Why introverts can be exceptional leaders

People are social beings by nature, and we associate leadership qualities with extroverted personalities.

Extroverts draw energy from others and radiate natural confidence and determination when surrounded by large groups of people. Also, they show high self-esteem and know how to bring others together in pursuit of a specific goal. That’s why we’re kind of used to the idea that the best leaders are extroverts. However, if you think that introverts are not as successful leaders and managers (if not better), then you have fallen victim to a popular misconception!

Scientific research has consistently proven that this understanding is wrong. According to recent research from Harvard Business School, introverts are even more effective leaders in the most difficult and unpredictable conditions. Introverts have a unique set of qualities that are not inherent in extroverts, which make them better prepared for the particular situations on which the company’s long-term success depends.

Here are some of the leadership qualities of introverts that are often overlooked by business:

Introverts find motivation in productivity, not ambition

One of the most common misconceptions about introverts is that they are less motivated to succeed than their social counterparts. However, the truth is that their motivation comes from other factors and they measure success by different indicators.

Introverts have different ways of thinking and experience satisfaction and happiness from different stimuli. Instead of praise and career advancement, the introvert gets more satisfaction from maintaining high team productivity and quality work.

Introverts build more meaningful connections

Because introverts are motivated by quality and efficiency, they often seem detached and inaccessible to other people. At first glance, they seem to prefer not to make personal connections with others. As with their motivation, in this case, the difference in their attitude to others comes from their priorities.

Although not particularly talkative in large groups, introverts are great communicators when it comes to building deeper and meaningful connections and face-to-face conversations. This approach to their work helps them to get to know each member of their team better and to understand their specific needs and desires as well as their strengths and weaknesses.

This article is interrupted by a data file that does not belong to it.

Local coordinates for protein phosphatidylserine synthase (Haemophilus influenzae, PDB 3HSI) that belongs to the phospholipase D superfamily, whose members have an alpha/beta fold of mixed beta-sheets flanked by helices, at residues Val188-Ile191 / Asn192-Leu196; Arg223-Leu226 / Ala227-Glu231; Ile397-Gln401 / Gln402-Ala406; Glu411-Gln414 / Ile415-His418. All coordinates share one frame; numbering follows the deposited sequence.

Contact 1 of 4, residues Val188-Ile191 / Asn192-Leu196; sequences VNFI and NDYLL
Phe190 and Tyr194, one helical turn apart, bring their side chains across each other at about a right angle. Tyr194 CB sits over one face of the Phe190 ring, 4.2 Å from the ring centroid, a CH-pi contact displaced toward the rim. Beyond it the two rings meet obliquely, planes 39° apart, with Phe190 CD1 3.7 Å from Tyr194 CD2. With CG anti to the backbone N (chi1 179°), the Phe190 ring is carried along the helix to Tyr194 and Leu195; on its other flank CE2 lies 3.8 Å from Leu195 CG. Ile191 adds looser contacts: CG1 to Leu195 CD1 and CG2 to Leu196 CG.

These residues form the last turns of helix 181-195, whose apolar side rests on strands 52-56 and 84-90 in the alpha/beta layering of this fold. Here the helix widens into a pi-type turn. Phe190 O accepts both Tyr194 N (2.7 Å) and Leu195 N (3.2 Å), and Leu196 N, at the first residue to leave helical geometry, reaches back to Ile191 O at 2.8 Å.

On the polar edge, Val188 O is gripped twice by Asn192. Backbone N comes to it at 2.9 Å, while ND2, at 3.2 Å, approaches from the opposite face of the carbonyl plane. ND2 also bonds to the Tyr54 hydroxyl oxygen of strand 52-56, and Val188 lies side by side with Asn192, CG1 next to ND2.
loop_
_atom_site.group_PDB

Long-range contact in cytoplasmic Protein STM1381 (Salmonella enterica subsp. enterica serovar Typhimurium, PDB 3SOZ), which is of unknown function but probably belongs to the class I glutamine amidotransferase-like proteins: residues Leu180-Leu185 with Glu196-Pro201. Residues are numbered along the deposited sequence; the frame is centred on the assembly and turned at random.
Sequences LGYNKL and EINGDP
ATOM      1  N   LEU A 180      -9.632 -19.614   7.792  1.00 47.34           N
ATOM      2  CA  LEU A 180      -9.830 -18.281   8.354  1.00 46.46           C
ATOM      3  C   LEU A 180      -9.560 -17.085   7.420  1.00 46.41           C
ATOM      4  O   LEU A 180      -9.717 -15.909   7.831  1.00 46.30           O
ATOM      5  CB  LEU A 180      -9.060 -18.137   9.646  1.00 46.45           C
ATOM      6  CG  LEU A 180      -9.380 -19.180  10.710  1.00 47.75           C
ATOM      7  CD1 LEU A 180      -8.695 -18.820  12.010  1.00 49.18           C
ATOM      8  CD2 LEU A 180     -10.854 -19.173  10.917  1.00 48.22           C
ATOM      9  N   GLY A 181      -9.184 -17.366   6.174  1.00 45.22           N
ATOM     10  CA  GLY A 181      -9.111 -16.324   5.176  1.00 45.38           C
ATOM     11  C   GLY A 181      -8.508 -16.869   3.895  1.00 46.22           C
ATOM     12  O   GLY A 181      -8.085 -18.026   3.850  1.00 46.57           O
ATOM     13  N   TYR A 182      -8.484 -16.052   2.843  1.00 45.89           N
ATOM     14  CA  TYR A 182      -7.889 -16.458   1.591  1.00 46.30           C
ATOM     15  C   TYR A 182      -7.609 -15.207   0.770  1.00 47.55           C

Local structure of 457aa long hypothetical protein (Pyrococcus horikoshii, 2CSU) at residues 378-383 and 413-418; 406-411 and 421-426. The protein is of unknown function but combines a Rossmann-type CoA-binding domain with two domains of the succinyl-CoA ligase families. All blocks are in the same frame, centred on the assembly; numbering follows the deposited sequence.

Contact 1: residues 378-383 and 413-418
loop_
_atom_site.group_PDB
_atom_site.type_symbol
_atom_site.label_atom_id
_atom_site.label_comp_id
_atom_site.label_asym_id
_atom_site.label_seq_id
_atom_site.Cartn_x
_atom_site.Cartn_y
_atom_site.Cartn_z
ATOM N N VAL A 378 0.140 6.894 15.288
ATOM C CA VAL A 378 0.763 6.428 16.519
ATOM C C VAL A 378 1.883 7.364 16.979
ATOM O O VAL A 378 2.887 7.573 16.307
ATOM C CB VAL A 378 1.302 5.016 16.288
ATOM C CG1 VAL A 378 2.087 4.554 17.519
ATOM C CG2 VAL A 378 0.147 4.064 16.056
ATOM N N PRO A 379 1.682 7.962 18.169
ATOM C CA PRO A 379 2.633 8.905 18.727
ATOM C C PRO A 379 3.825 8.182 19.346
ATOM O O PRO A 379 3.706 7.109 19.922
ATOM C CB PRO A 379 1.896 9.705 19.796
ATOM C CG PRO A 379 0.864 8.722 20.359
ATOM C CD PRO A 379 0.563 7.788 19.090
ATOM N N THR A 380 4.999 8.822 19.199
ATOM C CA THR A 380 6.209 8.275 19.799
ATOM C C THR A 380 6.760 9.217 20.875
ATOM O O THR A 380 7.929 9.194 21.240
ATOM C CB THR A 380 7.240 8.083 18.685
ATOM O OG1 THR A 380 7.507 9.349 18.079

They are not easily distracted

Although introverts are not completely detached from other people and their environment, they can muffle noise and concentrate on what matters most. They draw their energy from within and can easily focus on a specific task without being distracted by what is happening in the office.

The ability to maintain their concentration against the background of all the chaos in the workplace further emphasizes the ability of introverts as leaders. Their focus allows them to better focus on the needs of their team without being distracted by other tasks or requests.

Introverts prefer to be comprehensive and precise, rather than fast, in solving serious problems

Problem-solving is at the heart of good leadership, and according to research, introverts have more gray matter in the frontal cortex, which is associated with abstract thinking and decision making. This allows them to make well-informed and informed choices and take a more creative approach to solve problems. According to other studies, introverts are less likely to make hasty decisions.

Since their goal is always to get the job done properly, introverts are not satisfied with mediocre results. For example, an introvert leader is less likely to approve a project if members of his team have objections or doubts about its implementation. He will try to ensure the success of the project by addressing all these concerns before moving forward. In case of serious disagreement, lack of interest in social prestige gives the introvert an advantage in finding a solution that is for the good of the project.

The best leaders are not always the most noticeable and most talkative. The truth is that every company will earn huge dividends if it allows the introverts in its ranks to shine in their way, away from the spotlight.

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